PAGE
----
Title: Precept Upon Precept: Joseph Smith and the Restoration of Doctrine
Author: Robert L. Millet
Publisher: Deseret Book
Genre: LDS Church History/Historical Theology
Year Published: 2016
Number of Pages: 475
Reviewed by Carl J. Cranney for the Association for Mormon Letters
A welcome book by former BYU professor of religion Robert L. Millet, Precept Upon Precept takes as its thesis the concept that the Restoration was given, doctrinally, line upon line and precept upon precept. Millet points out in the introduction that “[Joseph’s] divine schooling, like that of all Saints, was incremental” (ix). In short, the Joseph that walked out of the Sacred Grove was not the Joseph prepared to give the King Follett discourse.
While this seems an obvious thesis, Millet is concerned that we sometimes give Joseph more credit than he deserves for his teachings being perfectly identical from beginning to end. Depending on the individual topic, they are not.
The book uses two methods to demonstrate its basic thesis. First, it goes systematically through the doctrines of the Restoration and treats them each individually in the order that they were revealed (though there could be some quibbles about the order and topic choices made by Millet). The first real chapter on a theological topic is “Another Testament” and is primarily about the Book of Mormon and doctrines that are contained therein. The next is “Divine Authority Restored,” and talks about priesthood authority.
The basic format should be obvious—Millet is dealing with individual doctrines in the chronological order they were restored and implemented, in this case the translation of the Book of Mormon and then the restoration of the priesthood. The concept of “precept upon precept” is therefore built into the very structure of the book itself as Millet walks us through various doctrines taught by the prophet Joseph Smith in the order that Joseph did so.
On the issue of God’s corporeality, for example, there are various treatments of the issue (it does not get its own chapter). Millet states early on that, “We are uncertain what the young prophet learned at the time of the First Vision relative to the corporeality or physical body of God the Father. Joseph certainly may have been taught or recognized that God has a physical body, but he did not say so.” (26). Subsequent chapters discuss the understanding of God’s corporeality from the Lectures on Faith and then Joseph’s Nauvoo sermons, demonstrating through the length of the book that Joseph’s view of this issue grew and developed over time.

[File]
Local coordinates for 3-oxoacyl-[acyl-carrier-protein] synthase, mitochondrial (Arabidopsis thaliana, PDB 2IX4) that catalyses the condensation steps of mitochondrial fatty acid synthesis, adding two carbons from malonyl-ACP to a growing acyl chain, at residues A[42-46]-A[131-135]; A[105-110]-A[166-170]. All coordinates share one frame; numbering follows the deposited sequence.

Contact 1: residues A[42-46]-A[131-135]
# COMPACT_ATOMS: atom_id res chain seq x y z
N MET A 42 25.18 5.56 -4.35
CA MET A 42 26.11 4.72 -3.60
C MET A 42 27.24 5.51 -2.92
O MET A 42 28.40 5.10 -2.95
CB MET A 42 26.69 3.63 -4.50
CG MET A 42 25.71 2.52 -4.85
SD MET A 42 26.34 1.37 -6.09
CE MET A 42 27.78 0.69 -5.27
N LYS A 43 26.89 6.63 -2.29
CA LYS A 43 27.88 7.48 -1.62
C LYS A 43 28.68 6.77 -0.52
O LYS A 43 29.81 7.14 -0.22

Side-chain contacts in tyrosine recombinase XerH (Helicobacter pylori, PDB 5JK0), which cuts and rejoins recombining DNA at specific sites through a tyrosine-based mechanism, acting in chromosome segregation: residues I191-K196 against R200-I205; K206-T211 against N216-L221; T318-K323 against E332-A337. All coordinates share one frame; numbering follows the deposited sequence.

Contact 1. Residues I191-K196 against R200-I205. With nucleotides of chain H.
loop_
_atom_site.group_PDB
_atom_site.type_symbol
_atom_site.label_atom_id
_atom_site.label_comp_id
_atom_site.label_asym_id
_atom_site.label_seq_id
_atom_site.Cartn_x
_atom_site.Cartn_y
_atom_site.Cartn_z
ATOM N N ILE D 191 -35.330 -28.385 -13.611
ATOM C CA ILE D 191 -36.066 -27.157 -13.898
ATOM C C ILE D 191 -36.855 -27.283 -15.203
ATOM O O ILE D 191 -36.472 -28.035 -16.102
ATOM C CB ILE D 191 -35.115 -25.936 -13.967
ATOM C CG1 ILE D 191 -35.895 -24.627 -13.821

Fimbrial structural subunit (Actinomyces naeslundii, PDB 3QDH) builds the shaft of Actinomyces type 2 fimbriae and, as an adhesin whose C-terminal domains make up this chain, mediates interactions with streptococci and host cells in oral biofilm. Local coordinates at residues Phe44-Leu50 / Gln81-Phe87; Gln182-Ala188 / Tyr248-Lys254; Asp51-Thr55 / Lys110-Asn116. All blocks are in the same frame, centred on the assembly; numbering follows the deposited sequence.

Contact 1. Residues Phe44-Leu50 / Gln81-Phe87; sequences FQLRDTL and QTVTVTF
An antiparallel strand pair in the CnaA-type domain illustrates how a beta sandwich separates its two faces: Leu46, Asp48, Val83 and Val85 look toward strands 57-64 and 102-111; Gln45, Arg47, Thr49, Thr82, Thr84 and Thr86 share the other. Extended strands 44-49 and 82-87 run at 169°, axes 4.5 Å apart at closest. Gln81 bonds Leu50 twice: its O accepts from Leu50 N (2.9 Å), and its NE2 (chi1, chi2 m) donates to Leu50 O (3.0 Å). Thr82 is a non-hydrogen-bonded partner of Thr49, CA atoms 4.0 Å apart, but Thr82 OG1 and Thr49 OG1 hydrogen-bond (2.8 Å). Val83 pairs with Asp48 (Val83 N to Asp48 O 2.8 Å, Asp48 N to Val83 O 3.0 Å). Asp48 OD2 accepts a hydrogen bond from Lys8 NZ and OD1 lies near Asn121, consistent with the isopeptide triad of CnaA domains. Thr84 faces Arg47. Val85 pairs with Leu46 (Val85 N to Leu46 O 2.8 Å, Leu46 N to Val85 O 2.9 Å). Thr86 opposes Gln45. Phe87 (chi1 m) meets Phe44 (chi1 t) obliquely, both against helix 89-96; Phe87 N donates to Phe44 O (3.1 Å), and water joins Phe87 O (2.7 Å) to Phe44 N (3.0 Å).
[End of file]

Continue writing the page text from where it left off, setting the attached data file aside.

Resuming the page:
Other topics are similarly discussed through the duration of the book, though the overall point is clear that Joseph’s understanding changed and increased throughout his life.
The second method the book takes up to demonstrate its basic thesis, and the one that is more effective in my opinion, is the treatment of the individual topics in their own chapters. Some of these topics lend themselves more to this method than others. A good example would be the chapter titled “Those Who Never Heard the Gospel.” Here Millet begins by asserting that, around 1832, Joseph “had not yet grasped the concept of salvation for the dead” (258). Millet then walks us through the 1836 vision of the celestial kingdom (now D&C 137), which surprises Joseph because his unbaptized brother, Alvin, long since passed, was seen in the Celestial Kingdom! Joseph wondered how this could be so, eventually preaching what theologians call “middle knowledge”—that God judges you by what you would have done under more ideal circumstances.
However, Joseph’s phase of preaching “middle knowledge” was eventually supplanted by the final development of the issue—baptisms and temple work for the dead. They represent the culmination of Joseph’s revelations on the subject of salvation for those who never heard the gospel. So Millet takes us from Joseph unaware of salvation for the dead, to an idea of “middle knowledge,” and finally to the doctrine of post-mortem evangelization and temple work for the dead, as clear a progression as could probably be found in the prophet’s theological and revelatory development.
These two methods demonstrate well the overall point that Millet is making—that the restoration did not occur all at once, and that we should take care to keep this in mind when studying the life and teachings of Joseph Smith.
While I found a few historical inadequacies (there was no mention of the seerstone during the chapter on the Book of Mormon translation, for example), the book takes its thesis seriously and demonstrates it handily. Readers familiar with Millet and his style will enjoy the asides and stories he shares as he moves through his discussion. The book has a very familiar feel, as if talking to a friend more than reading an academic treatise.
I suspect this is what Millet was aiming for, and he succeeds. It comes across as more scholarly than a hagiography, but also serves to give readers faith-promoting insight into the life and theological evolution of the LDS founding prophet. The book should feel at home for Latter-day Saints hoping to dip their toes into a slightly more scholarly approach to early church history and the life of Joseph Smith, and as such is a welcome publication by Deseret Book.